In 2013, a stranger named April Parks took over the lives of Rudy and Rennie North. They had never met this woman in their life, but she assumed guardianship over the then 77-year-old couple. She took over their home, their finances, their personal property and their independence for over four years. The couple eventually won their independence back in a lawsuit against the woman, but only after she had taken everything from them.
This isn’t an isolated case. A quick Google search of this topic reveals millions of cases of guardianship abuse. This happens so often, in part because of the lack of oversight and gaps in state law. For example, in Virginia, all you need to do to become a guardian of an individual is to gather information relevant to your petition to become a guardian, fill out the petition form, submit that form to the court, then wait for the court’s reply or for a court hearing. You do not need to be related to the person you are seeking guardianship over.
While the individual that is alleged to need a guardian must be notified that a petition has been filed, notified of any hearings and advised of his or her legal rights, in practice, this may not always go so smoothly and any notifications about this important petition may go undelivered or unnoticed. Moreover, hiring an attorney and paying the court fees for this petition may be something some individuals cannot afford or have time for.
The lack of structure and input from both parties prior to a court hearing in this process can lead to situations like what the Norths experienced. So how can you protect yourself?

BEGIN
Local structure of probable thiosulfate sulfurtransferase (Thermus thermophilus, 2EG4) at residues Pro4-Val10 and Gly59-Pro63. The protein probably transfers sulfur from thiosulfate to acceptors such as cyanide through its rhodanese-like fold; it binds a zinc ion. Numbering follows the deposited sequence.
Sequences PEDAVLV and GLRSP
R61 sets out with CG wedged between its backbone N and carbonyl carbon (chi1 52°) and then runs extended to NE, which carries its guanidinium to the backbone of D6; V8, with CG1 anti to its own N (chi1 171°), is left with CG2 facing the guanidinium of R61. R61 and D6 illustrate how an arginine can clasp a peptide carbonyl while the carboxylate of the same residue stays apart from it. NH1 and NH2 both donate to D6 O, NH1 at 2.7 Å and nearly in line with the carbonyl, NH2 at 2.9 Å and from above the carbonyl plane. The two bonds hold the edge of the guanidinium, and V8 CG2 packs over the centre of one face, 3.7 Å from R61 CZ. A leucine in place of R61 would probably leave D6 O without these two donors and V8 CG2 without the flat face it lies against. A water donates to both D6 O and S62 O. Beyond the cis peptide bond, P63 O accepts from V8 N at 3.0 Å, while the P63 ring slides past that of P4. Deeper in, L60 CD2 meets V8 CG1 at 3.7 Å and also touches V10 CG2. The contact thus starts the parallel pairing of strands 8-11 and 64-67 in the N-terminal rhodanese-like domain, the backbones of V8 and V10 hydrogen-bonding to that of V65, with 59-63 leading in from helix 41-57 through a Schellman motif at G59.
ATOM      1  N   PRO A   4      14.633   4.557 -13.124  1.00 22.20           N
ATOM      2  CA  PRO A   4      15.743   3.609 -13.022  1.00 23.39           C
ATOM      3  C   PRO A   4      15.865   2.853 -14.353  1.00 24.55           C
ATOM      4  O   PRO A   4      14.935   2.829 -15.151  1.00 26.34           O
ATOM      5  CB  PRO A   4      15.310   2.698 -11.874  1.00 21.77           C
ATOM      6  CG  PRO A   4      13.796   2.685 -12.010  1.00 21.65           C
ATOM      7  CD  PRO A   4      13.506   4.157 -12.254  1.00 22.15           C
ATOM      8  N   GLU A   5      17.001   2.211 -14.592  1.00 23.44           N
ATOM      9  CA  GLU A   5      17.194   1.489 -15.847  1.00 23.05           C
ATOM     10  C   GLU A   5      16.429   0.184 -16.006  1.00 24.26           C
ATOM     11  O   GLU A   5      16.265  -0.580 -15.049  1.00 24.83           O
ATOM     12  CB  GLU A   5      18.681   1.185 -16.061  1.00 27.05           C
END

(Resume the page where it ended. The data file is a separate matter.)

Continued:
A power of attorney is a legal document that allows you to appoint someone to manage your affairs under certain situations -- the most common being when you become incapacitated or unable to care for yourself. An ordinary power of attorney is valid only until the principal becomes incapacitated or dies. A durable power of attorney is valid even after the principal becomes incapacitated, though it ends automatically when the principal dies or revokes the document.
A durable power of attorney is also commonly known as a health care power of attorney. It allows you to appoint someone (an agent) to manage your health care and end-of-life decisions on your behalf. It is crucial that the agent you appoint be someone trusted since that person will have authority to make decisions for you regarding your medical care, as well as manage your finances and property.
In some situations, if an individual does not have a power of attorney in place when a court deems the individual incapacitated or unable to manage his or her own affairs, the court will appoint a guardian for the individual who may be someone you don’t know.
While a durable power of attorney is a powerful document to protect you from unwanted guardianship, it is just as important to have an honest conversation with your loved ones about this topic.
There are many online forms available for you to use to create your own power of attorney. You just need to make sure that the online form you select complies with Virginia law. As always, when dealing with documents that have such a significant impact on your life, legacy and estate, it is always best to hire the help of a professional to ensure that the document is completed and formalized correctly.
Virginia statutes require that the principal of the durable power of attorney be a competent adult, that the document has written advance directives and that the document is signed in front of two subscribing witnesses. For those who are in a terminal condition, an oral declaration in front of a physician and two witnesses is required. The principal is responsible of letting their physician know of their advance directives.
A durable power of attorney is revocable at any time. All you need to do is sign and date a document saying as much, physically destroy the document yourself or have someone else destroy it for you, or orally express your intention to revoke the document.
If you or a loved one is in an estate dispute or needs guidance on durable power of attorney documents, contact us today. Rhonda Miller is an experienced Fairfax estate dispute attorney who can help you through estate disputes or with drafting estate planning documents. Contact her today to see how she can help.